Microaggressions can be hard to spot, especially if you aren’t familiar with them. That being said, those belonging to minority groups are more used to noticing them because they often experience them daily. So, in general, you can recognize microaggressions most readily when they’re directed at you. However, the more familiar you are with the different themes of microaggressions, the more likely you are to spot them. If you see or hear something that sounds directed at someone belonging to a minority group, it could be a microaggression. 

Even if someone isn't trying to be intentionally hurtful, they can still perpetuate harmful statements or other nonverbal communications. If you hear or experience a microaggression, you can react in one of three ways:

  1. Brush it off. If you’re experiencing microaggressions on a regular basis, calling them out each time may not be practical. It can also be downright exhausting. Sometimes it’s better for your mental health to let it go rather than engage with the person who said or did something offensive. 

  2. Respond right away. If the moment is right, you can address a microaggression right then and there. Just make sure you’re in a safe environment, as some people can become reactive or defensive once confronted. Sometimes correcting someone’s statements or actions can help them learn so they don’t make the same mistake in the future. Other times it makes the situation worse, so you’ll need to use your judgment. In general, people who make unintentional hurtful statements don’t mind being corrected and appreciate the opportunity to grow. 

  3. Come back to it later. The moment may not be right to respond right now, but that doesn’t mean you have to let it go forever. Sometimes you may need to collect your thoughts or think more about a situation to gain clarity. Taking time to yourself is important self-care, but also allows you to respond in a more tempered manner. The risk of bringing something up later is that microaggressor may not recall the situation or might feel the target of the insult was holding onto something they didn’t mean to be hurtful. However, it’s still important to address the situation so it doesn’t happen again. Don’t allow yourself to be gaslit or talked out of your feelings, because they are still valid and matter.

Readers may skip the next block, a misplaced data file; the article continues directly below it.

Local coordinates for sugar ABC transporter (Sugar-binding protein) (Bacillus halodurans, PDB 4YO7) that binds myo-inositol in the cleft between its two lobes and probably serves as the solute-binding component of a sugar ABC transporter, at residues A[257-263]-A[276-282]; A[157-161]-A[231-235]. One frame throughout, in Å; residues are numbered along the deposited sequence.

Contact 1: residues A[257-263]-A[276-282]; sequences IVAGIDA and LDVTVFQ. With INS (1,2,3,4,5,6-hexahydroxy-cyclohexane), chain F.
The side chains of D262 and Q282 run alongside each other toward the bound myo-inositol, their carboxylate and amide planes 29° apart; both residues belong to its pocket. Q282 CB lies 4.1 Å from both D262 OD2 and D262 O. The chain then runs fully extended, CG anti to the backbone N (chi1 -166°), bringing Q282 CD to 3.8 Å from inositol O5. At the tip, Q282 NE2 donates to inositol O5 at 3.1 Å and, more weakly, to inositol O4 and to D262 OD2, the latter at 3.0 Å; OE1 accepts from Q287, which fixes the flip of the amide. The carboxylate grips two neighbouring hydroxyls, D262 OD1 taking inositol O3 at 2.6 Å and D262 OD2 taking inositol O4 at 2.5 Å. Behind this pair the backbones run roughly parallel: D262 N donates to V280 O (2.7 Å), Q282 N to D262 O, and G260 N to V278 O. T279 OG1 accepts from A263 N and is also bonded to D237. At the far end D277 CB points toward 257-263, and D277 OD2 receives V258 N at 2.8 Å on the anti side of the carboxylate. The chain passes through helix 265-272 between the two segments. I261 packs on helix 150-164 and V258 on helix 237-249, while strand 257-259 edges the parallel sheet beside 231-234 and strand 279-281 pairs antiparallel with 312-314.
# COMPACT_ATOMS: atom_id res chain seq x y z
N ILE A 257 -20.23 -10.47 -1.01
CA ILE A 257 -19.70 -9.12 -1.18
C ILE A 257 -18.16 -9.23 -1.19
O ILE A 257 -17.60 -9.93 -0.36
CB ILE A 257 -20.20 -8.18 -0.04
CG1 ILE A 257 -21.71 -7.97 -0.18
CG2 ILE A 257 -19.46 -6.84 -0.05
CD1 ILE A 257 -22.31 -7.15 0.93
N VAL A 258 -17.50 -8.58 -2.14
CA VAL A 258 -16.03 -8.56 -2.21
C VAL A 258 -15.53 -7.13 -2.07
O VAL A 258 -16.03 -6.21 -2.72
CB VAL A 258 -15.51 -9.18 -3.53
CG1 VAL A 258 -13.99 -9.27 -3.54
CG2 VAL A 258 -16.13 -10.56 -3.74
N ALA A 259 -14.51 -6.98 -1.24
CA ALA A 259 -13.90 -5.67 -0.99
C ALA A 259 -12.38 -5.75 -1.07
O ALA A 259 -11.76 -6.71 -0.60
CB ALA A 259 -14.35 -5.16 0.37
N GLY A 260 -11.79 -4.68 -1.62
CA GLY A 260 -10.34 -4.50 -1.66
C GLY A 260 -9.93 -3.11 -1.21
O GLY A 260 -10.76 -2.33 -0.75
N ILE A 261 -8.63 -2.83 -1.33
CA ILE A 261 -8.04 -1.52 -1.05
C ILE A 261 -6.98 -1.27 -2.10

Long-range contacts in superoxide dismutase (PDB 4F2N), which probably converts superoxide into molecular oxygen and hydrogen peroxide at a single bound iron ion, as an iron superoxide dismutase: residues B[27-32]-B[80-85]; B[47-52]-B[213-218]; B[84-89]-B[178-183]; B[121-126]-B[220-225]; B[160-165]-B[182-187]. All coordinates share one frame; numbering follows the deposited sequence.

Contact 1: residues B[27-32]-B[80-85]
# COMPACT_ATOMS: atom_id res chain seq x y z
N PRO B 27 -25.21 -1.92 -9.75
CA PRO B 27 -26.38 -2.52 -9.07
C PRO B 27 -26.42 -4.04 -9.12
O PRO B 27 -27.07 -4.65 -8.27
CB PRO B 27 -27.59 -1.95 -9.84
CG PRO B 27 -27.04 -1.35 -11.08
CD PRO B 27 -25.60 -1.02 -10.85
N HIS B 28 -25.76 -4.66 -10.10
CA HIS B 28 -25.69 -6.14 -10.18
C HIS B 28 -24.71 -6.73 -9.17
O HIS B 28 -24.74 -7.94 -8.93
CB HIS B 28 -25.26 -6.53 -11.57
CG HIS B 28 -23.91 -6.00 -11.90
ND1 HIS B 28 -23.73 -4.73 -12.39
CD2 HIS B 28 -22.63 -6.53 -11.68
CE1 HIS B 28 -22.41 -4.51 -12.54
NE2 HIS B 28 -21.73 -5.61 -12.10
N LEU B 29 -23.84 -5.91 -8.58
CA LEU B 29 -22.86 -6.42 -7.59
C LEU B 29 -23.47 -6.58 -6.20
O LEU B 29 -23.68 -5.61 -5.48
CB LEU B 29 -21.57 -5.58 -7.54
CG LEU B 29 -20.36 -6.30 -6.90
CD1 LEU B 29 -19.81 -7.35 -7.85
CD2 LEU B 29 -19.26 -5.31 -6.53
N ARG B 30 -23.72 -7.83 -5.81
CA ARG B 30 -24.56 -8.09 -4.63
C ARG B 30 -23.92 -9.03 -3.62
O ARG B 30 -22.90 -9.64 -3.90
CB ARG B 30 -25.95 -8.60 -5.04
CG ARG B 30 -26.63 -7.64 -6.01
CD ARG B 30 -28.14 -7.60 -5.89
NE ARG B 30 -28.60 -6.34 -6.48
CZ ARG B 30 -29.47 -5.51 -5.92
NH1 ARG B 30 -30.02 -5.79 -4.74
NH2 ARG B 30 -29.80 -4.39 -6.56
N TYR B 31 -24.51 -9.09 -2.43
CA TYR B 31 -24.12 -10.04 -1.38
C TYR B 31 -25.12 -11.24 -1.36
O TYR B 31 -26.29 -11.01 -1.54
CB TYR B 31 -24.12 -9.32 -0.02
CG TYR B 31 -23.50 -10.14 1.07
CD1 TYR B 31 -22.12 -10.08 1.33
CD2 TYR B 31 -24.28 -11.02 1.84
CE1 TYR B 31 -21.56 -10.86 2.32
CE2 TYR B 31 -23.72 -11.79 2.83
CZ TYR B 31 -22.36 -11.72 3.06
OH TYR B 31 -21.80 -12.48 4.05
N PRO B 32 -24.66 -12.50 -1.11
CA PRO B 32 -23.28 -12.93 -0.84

The more society can recognize microaggressions, the better we can respond to them. Realizing that microaggressions exist everywhere is an important step in this process. Although something might seem small, meaningless, or unintentional, that doesn’t eliminate the harm it can cause. One of the most important things you can do as an individual is comfort and validate those who have been targeted by microaggressions. Even if you can’t put a stop to the slights, insults, and snubs that are causing them harm, you can still be a source of positivity and encouragement when they’re feeling down. It’s important that those who are subjected to microaggressions have trusted people they can turn to. You can do your part by being one of those people in their corner.